Call of Duty: Warzone 2.0 – Introducing Al Mazrah
As shown at Call of Duty: Next, Call of Duty: Warzone 2.0, the sequel to the seminal Battle Royale experience over 125 million players dropped in to play, is set to arrive this November 16, as part of Modern Warfare® II’s Season One.
This massive, free-to-play offering leverages new technology shared with Modern Warfare II, introduces a host of new innovations, and continues the new era of Call of Duty coming this Fall, starting with Modern Warfare II’s launch on October 28.
NOTE: For full reveal details on Call of Duty: Warzone 2.0, make sure you read the Announcement Blog before continuing.
New DZ Identified — Get Ready to Drop in!
As part of this announcement, we are excited to introduce Al Mazrah, a brand-new map for Call of Duty: Warzone 2.0.
This massive metropolitan area plays an equally gigantic role within the Modern Warfare II universe, featured within the Campaign and a pivotal part of the events following it.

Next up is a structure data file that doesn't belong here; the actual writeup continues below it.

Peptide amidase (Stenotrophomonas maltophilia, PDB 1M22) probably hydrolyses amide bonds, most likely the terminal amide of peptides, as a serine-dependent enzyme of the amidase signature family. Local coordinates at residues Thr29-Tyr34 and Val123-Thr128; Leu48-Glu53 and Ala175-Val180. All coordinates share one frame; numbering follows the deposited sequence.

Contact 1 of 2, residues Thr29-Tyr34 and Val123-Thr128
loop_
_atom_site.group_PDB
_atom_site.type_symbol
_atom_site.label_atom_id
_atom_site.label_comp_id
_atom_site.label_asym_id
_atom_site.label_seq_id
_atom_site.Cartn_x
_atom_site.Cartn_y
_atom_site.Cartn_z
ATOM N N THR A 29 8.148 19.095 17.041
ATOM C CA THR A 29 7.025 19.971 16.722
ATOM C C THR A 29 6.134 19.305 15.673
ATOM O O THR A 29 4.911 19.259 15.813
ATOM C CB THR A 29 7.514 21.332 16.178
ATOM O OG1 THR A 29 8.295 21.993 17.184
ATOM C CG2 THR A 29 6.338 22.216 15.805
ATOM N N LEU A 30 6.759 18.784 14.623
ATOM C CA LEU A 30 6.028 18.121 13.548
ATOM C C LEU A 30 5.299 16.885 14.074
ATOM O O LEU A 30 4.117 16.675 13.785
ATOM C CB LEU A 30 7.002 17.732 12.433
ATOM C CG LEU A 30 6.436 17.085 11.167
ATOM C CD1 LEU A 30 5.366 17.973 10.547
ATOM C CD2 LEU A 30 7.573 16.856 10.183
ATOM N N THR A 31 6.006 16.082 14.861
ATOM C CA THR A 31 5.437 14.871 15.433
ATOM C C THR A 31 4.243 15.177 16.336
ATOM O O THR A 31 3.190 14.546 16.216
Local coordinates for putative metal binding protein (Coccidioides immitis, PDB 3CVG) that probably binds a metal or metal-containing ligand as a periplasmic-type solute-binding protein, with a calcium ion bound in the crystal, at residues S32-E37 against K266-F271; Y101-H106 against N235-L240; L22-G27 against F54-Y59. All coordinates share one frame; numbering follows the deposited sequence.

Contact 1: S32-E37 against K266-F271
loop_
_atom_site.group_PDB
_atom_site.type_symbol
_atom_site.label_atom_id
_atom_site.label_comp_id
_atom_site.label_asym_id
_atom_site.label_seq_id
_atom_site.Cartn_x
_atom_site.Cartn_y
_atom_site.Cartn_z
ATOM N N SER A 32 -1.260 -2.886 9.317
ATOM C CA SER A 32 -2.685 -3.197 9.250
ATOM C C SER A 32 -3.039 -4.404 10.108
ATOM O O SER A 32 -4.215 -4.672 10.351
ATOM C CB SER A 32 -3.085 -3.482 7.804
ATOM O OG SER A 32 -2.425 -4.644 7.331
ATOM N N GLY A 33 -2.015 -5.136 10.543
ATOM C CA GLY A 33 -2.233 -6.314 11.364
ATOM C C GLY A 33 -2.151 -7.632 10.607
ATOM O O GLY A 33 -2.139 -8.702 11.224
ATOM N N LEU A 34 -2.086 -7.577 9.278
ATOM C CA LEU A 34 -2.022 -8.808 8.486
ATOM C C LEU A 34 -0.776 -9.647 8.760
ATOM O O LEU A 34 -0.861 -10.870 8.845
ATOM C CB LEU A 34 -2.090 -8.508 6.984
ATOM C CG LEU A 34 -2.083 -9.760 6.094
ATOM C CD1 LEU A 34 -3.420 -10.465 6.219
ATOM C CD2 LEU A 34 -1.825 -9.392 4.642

Just like in Call of Duty®: Modern Warfare® (2019), consider Al Mazrah and its major points of interest as your new home for a variety of missions: four-player special operations, 6v6 squad battles, Ground War operations, up-to-150-player Battle Royales, and more.
Additionally, if you’ve been playing Call of Duty for a while, this new home might be more familiar than you think.
Here is your initial intel on Al Mazrah:
Al Mazrah, Republic of Adal – An Overview
Located in Western Asia, the Republic of Adal defines just a small part of the original cradle of civilization, an unfortunate result of modern state lines being drawn to control the gifts it gives to the world.
No other place in the world has an abundance of natural resources right on a coast that sees an incredible amount of international trade. And that is what makes it a battleground for foreign powers at the cost of the local population.
The capital of the Republic of Adal is Al Mazrah, a fountain of strategic and luxury resources that fostered life thousands of years before the Common Era. Its history stretches through some of the greatest empires in history, as reflected in the ancient architecture across the capital.
Your missions will take place at the southernmost tip of Adal, rather than in the deserts controlled by masses of enemy troops to the north.